Local entertainment right up your alley

John Schmidt Web Editor

The general stigma behind small towns is that there is nothing to do in relation to having fun. 

An entertainment scene outside going to the bars downtown gets washed away with a lot of the population here at SDSU. The majority of students tend to frequent downtown for entertainment. 

Sherry Busick didn’t know exactly when bowling alley Prairie Lanes opened, however she did know it’s been standing before she came to Brookings. She now currently co-owns the alley which features a bar and restaurant with her son-in-law and daughter and has for over 12 years. 

Attendance at Prairie Lanes has sort of an ebb and flow kind of nature. 

“In the winter we’re busier,” Busick said. However in the summer, the lanes don’t see much action until the leagues pick up in September. 

The venue is also home to several charity events. Colleges Against Cancer and Relay For Life have their annual Bowling for Boobs event. Attending gets you a T-Shirt with a catchy breast related saying on it, and you get to bowl some games for a good cause. 

This venue can provide you with entertainment and drinks all in once location. And in some cases patrons can contribute to good causes.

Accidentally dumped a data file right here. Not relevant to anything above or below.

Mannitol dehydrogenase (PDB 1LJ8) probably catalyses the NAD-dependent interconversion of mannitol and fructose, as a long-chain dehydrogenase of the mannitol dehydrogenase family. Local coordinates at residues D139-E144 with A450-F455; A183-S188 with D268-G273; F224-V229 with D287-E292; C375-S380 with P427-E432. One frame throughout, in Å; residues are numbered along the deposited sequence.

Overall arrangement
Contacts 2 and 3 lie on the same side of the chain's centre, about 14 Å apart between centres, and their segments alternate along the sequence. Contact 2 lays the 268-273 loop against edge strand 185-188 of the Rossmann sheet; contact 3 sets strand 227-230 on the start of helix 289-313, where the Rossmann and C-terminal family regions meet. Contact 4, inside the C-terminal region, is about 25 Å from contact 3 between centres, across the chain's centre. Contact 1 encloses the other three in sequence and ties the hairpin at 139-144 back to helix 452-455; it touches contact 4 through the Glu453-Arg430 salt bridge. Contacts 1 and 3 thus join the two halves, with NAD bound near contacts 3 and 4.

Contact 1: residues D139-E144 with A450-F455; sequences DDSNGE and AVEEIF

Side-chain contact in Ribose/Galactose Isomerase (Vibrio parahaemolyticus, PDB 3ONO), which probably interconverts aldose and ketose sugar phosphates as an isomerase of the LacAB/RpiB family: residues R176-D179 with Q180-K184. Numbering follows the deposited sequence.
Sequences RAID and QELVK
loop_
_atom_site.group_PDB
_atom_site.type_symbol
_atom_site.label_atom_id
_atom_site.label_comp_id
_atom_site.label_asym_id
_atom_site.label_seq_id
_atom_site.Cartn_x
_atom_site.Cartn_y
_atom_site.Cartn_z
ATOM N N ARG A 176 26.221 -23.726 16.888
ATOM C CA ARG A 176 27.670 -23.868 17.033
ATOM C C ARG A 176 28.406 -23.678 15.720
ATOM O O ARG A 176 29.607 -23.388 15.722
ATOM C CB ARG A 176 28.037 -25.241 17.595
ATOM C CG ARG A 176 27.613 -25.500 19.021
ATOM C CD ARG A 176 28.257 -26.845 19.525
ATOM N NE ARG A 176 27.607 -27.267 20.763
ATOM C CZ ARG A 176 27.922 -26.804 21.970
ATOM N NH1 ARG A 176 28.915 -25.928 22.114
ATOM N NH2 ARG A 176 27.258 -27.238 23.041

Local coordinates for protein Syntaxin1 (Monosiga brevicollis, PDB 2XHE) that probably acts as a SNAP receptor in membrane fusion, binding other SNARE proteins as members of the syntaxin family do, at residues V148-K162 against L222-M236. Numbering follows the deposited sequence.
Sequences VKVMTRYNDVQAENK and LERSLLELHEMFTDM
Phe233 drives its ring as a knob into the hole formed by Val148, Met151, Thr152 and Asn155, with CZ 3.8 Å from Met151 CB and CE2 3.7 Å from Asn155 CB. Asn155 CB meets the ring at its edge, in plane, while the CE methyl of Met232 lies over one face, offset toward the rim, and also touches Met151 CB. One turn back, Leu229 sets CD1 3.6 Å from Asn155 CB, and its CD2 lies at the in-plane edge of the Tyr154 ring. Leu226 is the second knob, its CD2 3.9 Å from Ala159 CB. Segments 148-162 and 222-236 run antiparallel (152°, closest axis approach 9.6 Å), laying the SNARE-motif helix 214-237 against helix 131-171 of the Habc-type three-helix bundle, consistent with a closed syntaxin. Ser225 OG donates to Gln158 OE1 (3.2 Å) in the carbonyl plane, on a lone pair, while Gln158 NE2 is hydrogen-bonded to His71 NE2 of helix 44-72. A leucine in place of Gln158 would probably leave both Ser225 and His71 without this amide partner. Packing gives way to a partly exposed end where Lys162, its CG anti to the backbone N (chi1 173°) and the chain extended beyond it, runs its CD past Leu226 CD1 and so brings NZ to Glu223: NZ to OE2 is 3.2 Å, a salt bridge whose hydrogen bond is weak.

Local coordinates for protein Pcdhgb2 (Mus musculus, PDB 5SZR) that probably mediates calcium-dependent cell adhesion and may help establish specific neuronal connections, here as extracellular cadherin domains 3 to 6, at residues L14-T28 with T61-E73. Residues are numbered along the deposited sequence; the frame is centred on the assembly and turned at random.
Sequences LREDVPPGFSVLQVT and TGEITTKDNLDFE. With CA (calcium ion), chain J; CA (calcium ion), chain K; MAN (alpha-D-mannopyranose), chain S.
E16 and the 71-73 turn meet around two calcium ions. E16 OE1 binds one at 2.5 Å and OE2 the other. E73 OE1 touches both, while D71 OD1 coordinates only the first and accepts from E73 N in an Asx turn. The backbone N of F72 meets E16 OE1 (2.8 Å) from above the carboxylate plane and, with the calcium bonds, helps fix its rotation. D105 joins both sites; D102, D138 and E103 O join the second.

“We’d like to see more college kids out here,” Busick said. 

Just down Sixth Street from Prairie Lanes hidden behind a casino and diner, is Brookings Cinema 5. The two-time The Collegian Student Choice Award winning, local movie theater is part of several movie theaters across the state. 

The company has been around since 1910, and the Brookings Cinema started off as a three screen theater, moved up to five screens and in the future will have eight screens total, according to Peterson. 

Midnight premieres are a big part of film watching with today’s hit movies. 

Films like Hunger Games, Twilight and The Dark Knight Rises were all films to be featured as midnight showings here in town. 

Some movies are not featured at the movie theater however. 

Peterson described their process of how certain movies come to 

Cinema 5. An outside company based in Minneapolis screens the films 30 days before their public release date. After analyzing financial information, geography and screen size, the company recommends a 

choice for the theater on what film prints they should obtain. 

All the behind the scenes work is fun and all, but the reality is that people are there to watch a movie. 

“It’s interesting to see someone emotionally involved in a movie,” Peterson said. 

Viewing something on a big screen can be much different than watching it on a TV or laptop. You’re more emotionally invested since it’s the only thing you can tend to focus on. You’re also with similar individuals who enjoy the idea of the particular movie as well. 

“[You’re] enjoying a good time, together,” Peterson said.